CANADA FX DEBT-C$ weakens slightly as oil slips

* Canadian dollar at C$1.3065, or 76.54 U.S. cents
    * Bond prices lower across the maturity curve

    TORONTO, July 11 (Reuters) - The Canadian dollar weakened
slightly against its U.S. counterpart on Monday as oil slipped
and global stock markets rose after Japan's prime minister won
re-election and ordered fresh stimulus.
    Domestic monetary policy will be back in focus this week,
with the Bank of Canada due to decide on interest rates and
update its outlook on Wednesday, following last week's weak jobs
and trade data.
    At 8:32 a.m. EDT (1232 GMT), the Canadian dollar 
was trading at C$1.3065 to the greenback, or 76.54 U.S. cents,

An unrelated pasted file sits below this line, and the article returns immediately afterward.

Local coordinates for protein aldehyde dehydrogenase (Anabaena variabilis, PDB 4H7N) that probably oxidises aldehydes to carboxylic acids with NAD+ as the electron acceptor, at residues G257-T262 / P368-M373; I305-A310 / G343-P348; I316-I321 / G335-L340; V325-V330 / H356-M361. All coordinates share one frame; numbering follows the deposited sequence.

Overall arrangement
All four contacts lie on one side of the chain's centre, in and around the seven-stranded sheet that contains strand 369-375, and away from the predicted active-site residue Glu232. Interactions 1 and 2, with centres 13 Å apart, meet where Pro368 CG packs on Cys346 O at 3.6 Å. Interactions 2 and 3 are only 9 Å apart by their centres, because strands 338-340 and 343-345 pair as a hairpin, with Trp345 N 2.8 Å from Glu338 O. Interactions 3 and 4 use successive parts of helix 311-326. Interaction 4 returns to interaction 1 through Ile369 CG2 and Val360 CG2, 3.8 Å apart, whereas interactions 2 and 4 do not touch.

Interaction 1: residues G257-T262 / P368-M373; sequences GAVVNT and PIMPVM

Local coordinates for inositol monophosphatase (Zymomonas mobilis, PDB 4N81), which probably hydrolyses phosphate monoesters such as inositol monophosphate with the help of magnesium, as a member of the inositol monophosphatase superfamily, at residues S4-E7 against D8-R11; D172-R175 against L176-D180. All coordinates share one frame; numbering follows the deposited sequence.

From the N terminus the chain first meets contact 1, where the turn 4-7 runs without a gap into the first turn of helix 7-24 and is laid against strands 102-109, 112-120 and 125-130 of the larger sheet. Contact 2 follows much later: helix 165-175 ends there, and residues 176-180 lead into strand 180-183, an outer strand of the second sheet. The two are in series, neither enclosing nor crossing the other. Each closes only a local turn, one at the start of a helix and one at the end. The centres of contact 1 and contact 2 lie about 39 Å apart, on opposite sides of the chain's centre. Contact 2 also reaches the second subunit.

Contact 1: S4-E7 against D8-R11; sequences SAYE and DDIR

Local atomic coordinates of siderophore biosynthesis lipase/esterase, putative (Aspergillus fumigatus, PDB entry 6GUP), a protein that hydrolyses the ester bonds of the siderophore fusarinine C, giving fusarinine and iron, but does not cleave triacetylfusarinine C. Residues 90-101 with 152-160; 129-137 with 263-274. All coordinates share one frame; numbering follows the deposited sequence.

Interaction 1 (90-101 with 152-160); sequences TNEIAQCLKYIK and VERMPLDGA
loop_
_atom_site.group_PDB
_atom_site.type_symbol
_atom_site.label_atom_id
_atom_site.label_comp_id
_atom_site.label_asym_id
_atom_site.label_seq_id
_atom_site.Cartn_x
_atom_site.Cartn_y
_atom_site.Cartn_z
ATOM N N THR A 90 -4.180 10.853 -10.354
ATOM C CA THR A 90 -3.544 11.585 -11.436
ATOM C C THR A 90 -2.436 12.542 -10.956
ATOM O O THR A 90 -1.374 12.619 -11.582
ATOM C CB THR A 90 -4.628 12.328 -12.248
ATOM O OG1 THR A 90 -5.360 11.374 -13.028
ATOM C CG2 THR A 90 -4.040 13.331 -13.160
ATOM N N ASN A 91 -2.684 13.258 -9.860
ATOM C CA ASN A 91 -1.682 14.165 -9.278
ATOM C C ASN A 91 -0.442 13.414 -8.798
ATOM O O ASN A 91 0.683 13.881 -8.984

weaker than the Bank of Canada's official Friday close of
C$1.3040, or 76.91 U.S. cents.
    The currency's strongest level of the session was C$1.3030,
while its weakest level was C$1.3097.
    Canadian housing starts rose much more than expected in June
from May, data showed on Monday. 
    The Canadian dollar was underperforming most European
currencies but was stronger against the yen and the Australian
and New Zealand dollars.
    Japanese Prime Minister Shinzo Abe ordered a new round of
fiscal stimulus spending after a crushing election victory over
the weekend. 
    Canadian government bond prices were lower across the
maturity curve, with the two-year price down 2.5
Canadian cents to yield 0.478 percent and the benchmark 10-year
 falling 21 Canadian cents to yield 0.982 percent.
    The Canada-U.S. two-year bond spread was -16.3 basis points,
while the 10-year spread was -42.4 basis points.

 (Reporting by Alastair Sharp; Editing by Nick Zieminski)